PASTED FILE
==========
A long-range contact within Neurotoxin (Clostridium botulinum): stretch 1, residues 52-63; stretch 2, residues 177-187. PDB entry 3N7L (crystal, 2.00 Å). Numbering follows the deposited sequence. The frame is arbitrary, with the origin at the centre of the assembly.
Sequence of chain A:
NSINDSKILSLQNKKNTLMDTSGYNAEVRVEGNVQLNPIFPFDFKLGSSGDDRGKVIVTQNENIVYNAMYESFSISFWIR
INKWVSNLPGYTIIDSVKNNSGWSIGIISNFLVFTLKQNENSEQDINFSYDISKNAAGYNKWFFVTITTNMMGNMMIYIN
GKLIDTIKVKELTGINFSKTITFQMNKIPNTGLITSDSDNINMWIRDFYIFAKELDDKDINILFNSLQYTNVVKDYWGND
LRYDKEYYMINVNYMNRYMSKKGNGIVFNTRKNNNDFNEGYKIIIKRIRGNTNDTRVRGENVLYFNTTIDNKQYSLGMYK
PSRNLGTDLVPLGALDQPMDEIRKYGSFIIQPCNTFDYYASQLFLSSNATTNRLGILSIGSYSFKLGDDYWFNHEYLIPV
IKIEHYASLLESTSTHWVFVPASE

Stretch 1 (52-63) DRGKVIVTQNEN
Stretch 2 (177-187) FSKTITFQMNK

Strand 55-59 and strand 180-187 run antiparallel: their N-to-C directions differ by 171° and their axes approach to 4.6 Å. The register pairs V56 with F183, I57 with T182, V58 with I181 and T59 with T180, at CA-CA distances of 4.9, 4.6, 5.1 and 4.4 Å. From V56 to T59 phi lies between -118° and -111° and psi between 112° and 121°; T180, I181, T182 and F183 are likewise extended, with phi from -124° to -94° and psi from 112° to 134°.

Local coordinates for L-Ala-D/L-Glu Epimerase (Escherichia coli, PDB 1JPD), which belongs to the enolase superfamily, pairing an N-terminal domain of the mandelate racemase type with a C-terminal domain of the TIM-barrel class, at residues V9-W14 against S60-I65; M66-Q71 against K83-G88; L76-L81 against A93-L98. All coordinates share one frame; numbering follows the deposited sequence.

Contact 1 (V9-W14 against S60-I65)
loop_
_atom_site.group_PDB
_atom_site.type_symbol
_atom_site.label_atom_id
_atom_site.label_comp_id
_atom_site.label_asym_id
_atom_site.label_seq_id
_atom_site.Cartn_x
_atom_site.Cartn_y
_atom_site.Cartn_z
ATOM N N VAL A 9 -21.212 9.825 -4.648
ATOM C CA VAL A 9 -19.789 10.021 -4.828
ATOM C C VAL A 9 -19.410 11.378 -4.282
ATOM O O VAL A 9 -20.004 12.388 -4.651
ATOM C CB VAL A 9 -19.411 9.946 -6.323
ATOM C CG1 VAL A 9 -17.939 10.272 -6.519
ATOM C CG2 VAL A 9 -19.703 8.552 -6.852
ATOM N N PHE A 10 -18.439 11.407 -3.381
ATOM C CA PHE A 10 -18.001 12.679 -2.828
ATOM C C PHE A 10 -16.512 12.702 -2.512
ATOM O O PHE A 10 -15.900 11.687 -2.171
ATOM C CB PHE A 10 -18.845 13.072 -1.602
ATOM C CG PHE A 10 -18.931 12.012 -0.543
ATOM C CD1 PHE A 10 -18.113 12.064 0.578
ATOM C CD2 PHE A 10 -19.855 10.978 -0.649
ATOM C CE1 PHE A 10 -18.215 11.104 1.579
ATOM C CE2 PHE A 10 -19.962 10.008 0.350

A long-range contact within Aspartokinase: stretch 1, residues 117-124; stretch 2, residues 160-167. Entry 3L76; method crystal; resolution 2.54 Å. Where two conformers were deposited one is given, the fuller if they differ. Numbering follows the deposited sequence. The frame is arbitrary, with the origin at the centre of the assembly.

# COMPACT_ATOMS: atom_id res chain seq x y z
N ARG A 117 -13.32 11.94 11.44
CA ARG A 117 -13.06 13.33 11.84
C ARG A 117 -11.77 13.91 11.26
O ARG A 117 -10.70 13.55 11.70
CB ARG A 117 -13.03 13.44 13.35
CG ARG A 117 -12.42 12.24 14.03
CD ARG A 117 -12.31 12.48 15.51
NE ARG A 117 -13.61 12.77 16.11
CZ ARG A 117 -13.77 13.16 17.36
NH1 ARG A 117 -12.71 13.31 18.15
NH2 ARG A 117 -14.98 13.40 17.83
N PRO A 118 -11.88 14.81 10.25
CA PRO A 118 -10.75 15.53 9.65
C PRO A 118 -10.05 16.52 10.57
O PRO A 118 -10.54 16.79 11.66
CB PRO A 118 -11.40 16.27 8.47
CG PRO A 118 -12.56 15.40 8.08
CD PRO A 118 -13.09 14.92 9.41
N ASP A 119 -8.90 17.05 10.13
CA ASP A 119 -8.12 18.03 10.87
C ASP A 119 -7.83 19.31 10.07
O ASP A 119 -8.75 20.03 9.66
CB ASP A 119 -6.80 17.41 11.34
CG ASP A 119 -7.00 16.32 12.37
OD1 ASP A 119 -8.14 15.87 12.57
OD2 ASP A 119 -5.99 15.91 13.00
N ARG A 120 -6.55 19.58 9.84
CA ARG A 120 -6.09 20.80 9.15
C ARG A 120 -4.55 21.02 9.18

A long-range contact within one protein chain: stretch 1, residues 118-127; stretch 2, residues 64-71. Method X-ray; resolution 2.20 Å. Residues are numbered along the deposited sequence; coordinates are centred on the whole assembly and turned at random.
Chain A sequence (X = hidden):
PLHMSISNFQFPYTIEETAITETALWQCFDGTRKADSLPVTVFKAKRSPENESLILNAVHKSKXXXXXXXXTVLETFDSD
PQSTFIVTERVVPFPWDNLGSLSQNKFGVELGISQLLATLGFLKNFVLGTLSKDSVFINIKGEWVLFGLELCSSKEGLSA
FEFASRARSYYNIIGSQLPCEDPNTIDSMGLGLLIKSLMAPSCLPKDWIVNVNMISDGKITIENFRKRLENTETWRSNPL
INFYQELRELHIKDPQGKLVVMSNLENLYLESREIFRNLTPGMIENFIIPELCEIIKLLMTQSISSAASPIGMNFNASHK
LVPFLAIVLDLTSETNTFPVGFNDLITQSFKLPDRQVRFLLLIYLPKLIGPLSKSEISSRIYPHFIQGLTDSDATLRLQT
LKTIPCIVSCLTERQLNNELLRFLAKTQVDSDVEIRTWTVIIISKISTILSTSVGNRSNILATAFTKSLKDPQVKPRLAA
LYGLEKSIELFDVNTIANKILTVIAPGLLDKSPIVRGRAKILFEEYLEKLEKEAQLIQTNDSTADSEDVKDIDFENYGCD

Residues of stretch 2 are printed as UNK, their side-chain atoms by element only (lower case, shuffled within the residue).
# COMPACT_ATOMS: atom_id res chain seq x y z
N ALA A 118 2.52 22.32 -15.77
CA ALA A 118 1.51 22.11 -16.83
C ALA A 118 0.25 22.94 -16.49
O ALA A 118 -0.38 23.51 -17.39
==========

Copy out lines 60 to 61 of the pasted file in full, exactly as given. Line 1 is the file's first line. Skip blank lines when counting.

CD PRO A 118 -13.09 14.92 9.41
N ASP A 119 -8.90 17.05 10.13